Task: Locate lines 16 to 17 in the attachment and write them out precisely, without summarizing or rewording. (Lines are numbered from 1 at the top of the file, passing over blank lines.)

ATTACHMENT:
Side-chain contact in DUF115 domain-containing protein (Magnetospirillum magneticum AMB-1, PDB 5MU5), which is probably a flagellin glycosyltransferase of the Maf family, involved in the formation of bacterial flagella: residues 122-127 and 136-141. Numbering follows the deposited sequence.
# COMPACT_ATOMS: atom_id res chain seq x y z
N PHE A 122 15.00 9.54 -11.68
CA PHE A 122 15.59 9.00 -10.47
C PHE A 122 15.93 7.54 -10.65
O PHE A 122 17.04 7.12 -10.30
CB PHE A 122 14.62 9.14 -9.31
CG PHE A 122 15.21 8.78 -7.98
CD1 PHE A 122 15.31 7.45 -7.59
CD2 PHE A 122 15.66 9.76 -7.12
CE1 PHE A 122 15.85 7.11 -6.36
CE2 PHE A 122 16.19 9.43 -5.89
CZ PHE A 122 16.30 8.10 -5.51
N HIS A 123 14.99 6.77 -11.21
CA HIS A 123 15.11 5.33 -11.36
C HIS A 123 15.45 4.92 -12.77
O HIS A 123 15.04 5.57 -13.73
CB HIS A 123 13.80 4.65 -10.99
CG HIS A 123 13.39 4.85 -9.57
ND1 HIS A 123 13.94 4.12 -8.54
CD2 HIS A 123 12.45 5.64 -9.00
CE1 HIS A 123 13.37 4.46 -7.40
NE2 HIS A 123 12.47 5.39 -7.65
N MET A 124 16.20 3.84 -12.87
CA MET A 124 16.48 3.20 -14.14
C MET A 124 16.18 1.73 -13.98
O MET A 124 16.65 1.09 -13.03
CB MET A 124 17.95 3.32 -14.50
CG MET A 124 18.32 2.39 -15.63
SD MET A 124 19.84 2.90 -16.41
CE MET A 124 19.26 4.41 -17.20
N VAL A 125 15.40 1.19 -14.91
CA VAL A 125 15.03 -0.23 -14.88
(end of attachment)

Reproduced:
C HIS A 123 15.45 4.92 -12.77
O HIS A 123 15.04 5.57 -13.73